Social network sites (SNSs) like Myspace and Facebook are now popular online communities with large teenage user populations. Teens use these technologies to interact, play, explore, and learn in significant ways. As scholars become interested in studying these new online communities, I contribute to the emerging conversation by re-examining questions about the digital divide. This study utilizes a nationally representative survey from the Pew Internet & American Life Project to investigate whether access and participation divides persist in teens' use of SNSs. I use binary logistic regression to examine the relationship between social, demographic, and technology variables with youth participation in social network sites. The results suggest that traditional divide indicators such as Internet access or parent education are not significant predictors of SNS use. Youth appear to find a way to get connected. Deeper understanding of the social and cultural factors related to participation in social technologies is needed for youth populations.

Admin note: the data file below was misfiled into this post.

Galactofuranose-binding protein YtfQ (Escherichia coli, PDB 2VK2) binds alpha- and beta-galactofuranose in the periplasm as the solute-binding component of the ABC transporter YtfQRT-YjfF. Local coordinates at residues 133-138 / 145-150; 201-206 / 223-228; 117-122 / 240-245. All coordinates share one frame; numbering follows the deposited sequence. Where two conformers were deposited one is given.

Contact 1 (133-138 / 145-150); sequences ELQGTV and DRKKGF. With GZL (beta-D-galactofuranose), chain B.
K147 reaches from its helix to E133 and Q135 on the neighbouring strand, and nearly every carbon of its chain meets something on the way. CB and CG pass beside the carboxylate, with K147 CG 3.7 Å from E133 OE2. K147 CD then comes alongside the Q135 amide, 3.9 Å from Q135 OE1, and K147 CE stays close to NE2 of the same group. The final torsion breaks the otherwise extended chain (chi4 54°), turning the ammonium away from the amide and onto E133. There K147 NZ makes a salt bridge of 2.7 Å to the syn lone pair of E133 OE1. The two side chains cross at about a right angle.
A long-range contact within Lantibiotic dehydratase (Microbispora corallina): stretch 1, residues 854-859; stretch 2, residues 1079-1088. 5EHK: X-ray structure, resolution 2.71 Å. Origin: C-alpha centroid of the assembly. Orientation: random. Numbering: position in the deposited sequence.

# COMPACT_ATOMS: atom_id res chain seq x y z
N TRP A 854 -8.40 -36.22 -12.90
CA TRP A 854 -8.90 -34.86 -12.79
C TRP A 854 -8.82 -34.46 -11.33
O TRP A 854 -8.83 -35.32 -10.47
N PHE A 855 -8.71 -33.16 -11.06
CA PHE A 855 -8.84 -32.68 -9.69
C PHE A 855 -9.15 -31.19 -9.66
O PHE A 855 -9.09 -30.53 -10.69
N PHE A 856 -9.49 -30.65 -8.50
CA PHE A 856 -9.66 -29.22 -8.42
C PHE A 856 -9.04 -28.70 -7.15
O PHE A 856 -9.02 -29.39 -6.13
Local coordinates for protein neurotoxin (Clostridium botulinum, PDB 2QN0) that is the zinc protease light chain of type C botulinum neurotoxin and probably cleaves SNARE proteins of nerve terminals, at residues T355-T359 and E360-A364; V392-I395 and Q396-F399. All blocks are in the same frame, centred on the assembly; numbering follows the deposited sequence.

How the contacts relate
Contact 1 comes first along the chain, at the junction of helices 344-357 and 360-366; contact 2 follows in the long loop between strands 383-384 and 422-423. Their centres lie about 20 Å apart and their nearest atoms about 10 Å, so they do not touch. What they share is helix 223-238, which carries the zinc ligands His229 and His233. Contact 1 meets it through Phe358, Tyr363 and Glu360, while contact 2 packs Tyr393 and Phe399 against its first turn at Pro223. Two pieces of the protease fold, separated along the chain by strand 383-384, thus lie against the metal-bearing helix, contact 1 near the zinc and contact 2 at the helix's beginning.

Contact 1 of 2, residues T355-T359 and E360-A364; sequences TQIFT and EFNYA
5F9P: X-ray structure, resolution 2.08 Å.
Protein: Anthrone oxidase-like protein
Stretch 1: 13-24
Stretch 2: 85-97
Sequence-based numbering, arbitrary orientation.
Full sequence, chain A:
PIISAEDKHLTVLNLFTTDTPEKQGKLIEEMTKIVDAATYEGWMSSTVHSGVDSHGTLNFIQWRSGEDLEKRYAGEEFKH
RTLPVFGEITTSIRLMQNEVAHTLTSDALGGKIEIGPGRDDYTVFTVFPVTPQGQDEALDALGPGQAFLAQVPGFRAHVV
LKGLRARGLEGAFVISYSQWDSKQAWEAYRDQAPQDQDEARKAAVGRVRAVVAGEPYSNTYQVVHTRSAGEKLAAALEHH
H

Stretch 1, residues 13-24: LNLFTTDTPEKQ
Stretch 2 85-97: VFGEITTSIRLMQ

ASJC Scopus subject areas
- Computer Science Applications